sustainability and build-up of critical mass at the national and regional level. The following Task Forces have
been or will be established: Rice Breeding Task Force (PA1); Rice Agronomy Task Force (PA2 and PA3);
Rice processing and value addition Task Force (PA4); Mechanization Task Force (PA2, PA3, PA4); Rice
Policy Task Force (PA5); Gender Task Force (cross-cutting). Collaboration will also be re-enforced with
FARA, the sub-regional research fora, and national rice centers of excellence within the framework of the
West Africa Agricultural Productivity Program (WAAPP) in Mali and the East Africa Agricultural
Productivity Program (EAAPP) in Tanzania, sponsored by the World Bank.
Task Force activities and much of the work in the CRPs will be thematic in nature, contributing to PA1 ?
PA5, but research outputs will be integrated in ‘Rice Sector Development Hubs’ (‘good practice areas’) to
achieve development outcomes and impact. Rice Sector Development Hubs involve large groups of farmers
and other value chain actors, such as rice millers, input dealers and rice marketers. These partnerships will be
testing grounds for new rice technologies and new institutional arrangements (contracting) between value
chain actors and follow a ‘reverse-research approach’, i.e. starting from the market. Partners will pursue a
‘proof of concept’ approach to rice value chain development, productivity improvement and sustainable
management of natural resources in rice-based systems based on innovative approaches to collective action
and governance. The objective is to produce rice or rice-based products that respond to consumer preferences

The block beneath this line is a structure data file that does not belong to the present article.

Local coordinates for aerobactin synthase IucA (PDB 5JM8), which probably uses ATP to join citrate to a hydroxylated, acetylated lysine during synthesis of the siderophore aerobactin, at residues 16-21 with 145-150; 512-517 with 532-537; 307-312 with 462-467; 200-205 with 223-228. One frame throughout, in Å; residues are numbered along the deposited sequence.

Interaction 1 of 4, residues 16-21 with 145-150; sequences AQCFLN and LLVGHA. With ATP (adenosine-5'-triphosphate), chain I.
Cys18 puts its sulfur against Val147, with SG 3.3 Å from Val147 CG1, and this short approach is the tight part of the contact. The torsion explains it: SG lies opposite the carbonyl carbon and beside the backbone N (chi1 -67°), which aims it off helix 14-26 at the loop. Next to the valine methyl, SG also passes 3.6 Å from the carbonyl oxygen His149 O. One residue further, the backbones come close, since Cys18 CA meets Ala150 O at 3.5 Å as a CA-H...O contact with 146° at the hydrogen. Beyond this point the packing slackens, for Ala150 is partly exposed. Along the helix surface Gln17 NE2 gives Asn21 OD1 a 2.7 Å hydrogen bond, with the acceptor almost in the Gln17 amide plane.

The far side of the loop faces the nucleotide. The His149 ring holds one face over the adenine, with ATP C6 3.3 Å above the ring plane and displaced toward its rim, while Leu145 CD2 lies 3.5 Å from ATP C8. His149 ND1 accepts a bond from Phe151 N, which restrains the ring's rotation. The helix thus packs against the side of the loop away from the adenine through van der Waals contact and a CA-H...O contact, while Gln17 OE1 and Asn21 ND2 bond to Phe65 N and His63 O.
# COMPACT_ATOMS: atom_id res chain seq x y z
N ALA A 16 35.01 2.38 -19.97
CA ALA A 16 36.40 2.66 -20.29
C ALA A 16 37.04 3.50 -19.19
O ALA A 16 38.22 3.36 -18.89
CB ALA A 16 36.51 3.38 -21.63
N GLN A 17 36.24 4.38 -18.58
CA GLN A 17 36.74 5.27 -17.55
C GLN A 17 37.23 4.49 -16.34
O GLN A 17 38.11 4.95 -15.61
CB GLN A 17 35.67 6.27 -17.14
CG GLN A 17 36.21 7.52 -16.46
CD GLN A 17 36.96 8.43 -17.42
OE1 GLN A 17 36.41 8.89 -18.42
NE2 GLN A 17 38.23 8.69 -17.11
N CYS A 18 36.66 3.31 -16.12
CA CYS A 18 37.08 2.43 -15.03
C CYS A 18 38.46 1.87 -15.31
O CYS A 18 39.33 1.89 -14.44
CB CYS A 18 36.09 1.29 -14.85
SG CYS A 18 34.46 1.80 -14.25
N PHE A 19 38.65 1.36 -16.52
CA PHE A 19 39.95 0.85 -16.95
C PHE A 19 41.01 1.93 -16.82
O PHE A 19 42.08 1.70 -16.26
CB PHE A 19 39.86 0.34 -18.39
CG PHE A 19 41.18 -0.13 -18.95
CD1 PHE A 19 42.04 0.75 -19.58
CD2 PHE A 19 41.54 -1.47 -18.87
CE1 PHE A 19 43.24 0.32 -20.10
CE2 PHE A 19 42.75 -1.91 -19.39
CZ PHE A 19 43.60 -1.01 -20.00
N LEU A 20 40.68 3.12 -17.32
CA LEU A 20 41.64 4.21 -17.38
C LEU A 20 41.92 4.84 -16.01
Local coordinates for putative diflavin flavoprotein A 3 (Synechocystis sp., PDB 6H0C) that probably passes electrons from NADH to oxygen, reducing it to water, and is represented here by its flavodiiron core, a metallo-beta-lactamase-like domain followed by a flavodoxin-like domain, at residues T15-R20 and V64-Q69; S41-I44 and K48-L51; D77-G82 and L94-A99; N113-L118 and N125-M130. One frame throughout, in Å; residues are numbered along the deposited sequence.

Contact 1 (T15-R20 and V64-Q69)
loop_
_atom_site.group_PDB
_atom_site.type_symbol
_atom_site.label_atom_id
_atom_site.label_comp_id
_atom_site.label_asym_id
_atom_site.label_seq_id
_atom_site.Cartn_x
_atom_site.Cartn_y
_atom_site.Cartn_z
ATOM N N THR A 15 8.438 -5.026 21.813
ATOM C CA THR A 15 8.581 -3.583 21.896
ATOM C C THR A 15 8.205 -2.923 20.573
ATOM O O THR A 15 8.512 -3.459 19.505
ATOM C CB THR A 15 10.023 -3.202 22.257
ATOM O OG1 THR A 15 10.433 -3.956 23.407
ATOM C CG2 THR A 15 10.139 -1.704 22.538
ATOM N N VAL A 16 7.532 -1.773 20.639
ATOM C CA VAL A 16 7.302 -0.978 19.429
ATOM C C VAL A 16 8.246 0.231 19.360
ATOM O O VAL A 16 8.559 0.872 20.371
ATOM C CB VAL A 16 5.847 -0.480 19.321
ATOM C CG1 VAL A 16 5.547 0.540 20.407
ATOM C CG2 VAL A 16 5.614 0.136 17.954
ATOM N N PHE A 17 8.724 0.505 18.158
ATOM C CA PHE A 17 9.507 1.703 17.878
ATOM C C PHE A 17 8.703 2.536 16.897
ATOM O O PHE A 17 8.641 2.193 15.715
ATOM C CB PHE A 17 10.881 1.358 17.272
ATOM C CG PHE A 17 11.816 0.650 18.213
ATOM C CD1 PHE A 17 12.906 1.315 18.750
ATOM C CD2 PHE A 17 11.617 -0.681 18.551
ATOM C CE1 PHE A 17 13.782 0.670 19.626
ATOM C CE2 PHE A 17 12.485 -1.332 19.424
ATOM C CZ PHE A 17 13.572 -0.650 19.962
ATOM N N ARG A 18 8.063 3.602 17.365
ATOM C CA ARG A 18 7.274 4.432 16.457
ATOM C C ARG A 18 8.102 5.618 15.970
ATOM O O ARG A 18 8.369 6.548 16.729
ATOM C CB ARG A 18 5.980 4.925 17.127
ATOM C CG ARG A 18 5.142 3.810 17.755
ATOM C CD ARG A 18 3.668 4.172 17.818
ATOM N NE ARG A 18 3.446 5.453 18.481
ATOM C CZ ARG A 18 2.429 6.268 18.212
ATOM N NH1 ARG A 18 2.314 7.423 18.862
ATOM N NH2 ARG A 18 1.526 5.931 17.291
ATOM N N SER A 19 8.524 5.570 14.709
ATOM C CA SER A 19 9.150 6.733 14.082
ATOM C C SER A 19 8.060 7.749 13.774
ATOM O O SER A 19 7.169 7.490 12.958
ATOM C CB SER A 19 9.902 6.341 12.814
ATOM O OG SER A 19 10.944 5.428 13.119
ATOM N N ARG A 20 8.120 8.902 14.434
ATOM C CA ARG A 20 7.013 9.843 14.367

in urban and rural markets in quantities that are of interest to rice traders, who would usually import such
Hubs will represent key rice ecologies and different market opportunities across AfricaRice’s 24 member
countries and will be linked to major national or regional rice development efforts to facilitate broader uptake
of rice knowledge and technologies. Care will be taken that women and youth are not marginalized, but on the
contrary strengthened in the process of rice value chain development. At least 30 of such Rice Sector
Development Hubs will be established across Africa by 2020. Civil society organizations (CSOs), including
farmer organizations and NGOs will be involved in technology adaptation and wide-scale diffusion in the
Rice Sector Development Hubs and provide feedback to researchers and policy makers on technology
performance and research and investment priorities.
Collaboration with the private sector may involve contributions to strategic and applied research in one of
the PAs, or to ‘proof of concept’ work in the Rice Sector Development Hubs. This will include companies
involved in farm inputs (seeds, farm machinery), credit provision, processing and marketing. Private
companies will also serve as technology diffusion channels.
Linkages will be strengthened with regional economic communities to assist with policy formulation and
building of rice research and extension capacity. Links will also be re-enforced and expanded with
international and regional development funds, banks and donors, in particular those regrouped in the Coalition
for African Rice Development (CARD). Many of those directly contribute as donors to the R4D activities that
will be implemented under this strategy. Rice Sector Development Hubs will as much as possible be
established in regions that benefit from large-scale bilateral or multilateral investments of these agencies in
rice sector development to build capacity and to facilitate out-scaling of rice knowledge and transforming
research outputs into development outcomes and impact.
Well-designed monitoring and evaluation systems, adoption studies and ex-post impact studies will
accompany the implementation of this strategy, enabling regular reviews of strategic choices made. It is
estimated that by 2020, benefits generated by this research agenda will have contributed to moving Africa’s
rice self-sufficiency level to at least 80%, whilst lifting millions of African rice producers and urban and rural
rice consumers out of poverty.

Date of issued
Creator Marco Wopereis


rice research and extension

rice value chains

rice sector development

priority setting


Publisher Japan International Research Center for Agricultural Sciences
Available Online
Issue 2011
spage 37
epage 52
Rights Japan International Research Center for Agricultural Sciences
Language eng